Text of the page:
Peter Bjorn and John
The problem with Peter Bjorn and John's new album, Living Thing, is not that it fails to live up to their outstanding 2006 single "Young Folks"; it's that it fails to live up to the album on which that song appeared, the excellent and hit-heavy Writer's Block. (For the sake of this review, we're ignoring the semi-instrumental diversion Seaside Rock, because really no one's even heard that record.) Not only is there no inescapable whistle-along here, there's nothing approaching excellent deeper cuts like "Let's Call It Off," "Up Against the Wall," or "Chills"—not even close.
Lead single "Nothing to Worry About" is in fact quite worrisome, its clipping kids' chorus sounding like a lame, late attempt at replicating Justice's "D.A.N.C.E.," its lazy R&B never quite warranting such a large-scale ensemble. "I'm Losing My Mind" is incessantly repetitive, but mere repetition can't hammer its chorus into anything resembling a hook. The faux Afro-pop of the title track recalls (most recently) Hot Chip's "One Pure Thought," but with far less energy or impact—PB&J's sharp, delayed guitar, rising bass, and tumbling chorus just almost building up some excitement. Most of the album is just forgettably pleasant—"I Want You!" or "Just the Past," for instance, make for easy listening but hard remembering.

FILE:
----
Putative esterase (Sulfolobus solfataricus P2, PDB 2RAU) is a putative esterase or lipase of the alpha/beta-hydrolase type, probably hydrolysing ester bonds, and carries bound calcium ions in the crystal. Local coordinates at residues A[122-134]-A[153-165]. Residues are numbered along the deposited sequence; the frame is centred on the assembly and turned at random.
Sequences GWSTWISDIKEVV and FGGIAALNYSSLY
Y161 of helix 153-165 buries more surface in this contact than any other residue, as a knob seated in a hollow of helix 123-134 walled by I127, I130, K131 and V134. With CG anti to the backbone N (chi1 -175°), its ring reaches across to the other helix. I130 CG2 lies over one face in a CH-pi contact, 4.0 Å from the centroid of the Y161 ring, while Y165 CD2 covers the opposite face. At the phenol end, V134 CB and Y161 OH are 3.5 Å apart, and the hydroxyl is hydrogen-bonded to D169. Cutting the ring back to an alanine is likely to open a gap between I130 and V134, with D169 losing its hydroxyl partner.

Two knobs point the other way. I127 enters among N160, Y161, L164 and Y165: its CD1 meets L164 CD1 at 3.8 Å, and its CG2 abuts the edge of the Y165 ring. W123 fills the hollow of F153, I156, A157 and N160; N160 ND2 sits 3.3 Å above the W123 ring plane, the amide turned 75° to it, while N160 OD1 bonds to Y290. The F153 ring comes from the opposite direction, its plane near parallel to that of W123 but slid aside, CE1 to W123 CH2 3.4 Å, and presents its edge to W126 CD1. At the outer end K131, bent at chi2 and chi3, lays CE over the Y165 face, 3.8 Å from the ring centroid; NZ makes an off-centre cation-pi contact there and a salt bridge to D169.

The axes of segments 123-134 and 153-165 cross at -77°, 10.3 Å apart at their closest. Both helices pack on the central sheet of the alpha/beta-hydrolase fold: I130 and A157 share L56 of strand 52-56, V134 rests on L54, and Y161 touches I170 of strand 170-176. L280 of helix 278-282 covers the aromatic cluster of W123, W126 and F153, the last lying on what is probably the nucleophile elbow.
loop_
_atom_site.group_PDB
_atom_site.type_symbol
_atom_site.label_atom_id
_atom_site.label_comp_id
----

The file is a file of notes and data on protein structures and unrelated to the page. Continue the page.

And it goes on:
Closest to past heights is perhaps "Blue Period Picasso" or "It Don't Move Me," the latter's echoing bass line, tense rhythm, and vocal cadences sounding like a watered-down Writer's Block–era verse. "Lay It Down" is a nice surprise, if just for the swinging, kiss-off chorus that kicks off the song: "Hey, shut the fuck up, boy/You are starting to piss me off"—it's the album's best (and most sing-along-worthy) moment by far, but it's just not going to sound the same on the radio.
Living Thing is well made, in a kind of technical sense. Peter Bjorn and John are capable musicians, singers, and studio hands, and the album's sounds are fine enough—especially nice is the sense of space on this album, percussion clatters around in the far corners of songs, and fingers sliding up fret boards echo through the room—they're just lending their skills here to a batch of inferior, almost unfinished-sounding songs.